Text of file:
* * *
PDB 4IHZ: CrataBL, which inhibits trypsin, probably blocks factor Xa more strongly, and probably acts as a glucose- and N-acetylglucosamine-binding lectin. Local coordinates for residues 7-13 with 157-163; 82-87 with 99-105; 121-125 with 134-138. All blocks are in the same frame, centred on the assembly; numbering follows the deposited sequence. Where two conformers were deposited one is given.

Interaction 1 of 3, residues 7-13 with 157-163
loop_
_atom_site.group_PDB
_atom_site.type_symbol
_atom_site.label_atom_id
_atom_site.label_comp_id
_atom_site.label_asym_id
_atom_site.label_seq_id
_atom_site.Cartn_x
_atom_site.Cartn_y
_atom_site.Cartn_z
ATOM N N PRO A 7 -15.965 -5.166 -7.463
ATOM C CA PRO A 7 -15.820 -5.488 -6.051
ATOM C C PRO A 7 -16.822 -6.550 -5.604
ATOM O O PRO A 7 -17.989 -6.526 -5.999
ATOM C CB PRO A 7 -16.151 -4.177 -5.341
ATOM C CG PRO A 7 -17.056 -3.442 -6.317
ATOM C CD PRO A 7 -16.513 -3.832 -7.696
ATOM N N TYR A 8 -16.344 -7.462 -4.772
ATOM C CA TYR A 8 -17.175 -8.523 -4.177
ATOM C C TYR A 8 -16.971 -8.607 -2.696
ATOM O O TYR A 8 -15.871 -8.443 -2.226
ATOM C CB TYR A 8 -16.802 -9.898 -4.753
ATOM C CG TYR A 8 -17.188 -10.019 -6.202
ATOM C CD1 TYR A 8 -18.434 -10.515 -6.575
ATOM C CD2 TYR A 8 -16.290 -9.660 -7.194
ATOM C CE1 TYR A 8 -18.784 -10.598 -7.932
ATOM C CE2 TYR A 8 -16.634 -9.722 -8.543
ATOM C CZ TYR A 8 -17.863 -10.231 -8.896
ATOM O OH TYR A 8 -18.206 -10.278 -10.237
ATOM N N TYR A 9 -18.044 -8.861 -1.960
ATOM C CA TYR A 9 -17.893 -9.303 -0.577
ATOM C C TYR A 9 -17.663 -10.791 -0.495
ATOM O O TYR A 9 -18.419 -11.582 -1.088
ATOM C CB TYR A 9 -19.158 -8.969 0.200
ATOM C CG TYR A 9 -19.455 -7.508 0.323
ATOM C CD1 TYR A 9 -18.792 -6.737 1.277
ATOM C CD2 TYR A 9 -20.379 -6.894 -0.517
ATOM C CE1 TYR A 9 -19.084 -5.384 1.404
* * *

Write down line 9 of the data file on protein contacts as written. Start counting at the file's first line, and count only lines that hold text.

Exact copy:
_atom_site.label_seq_id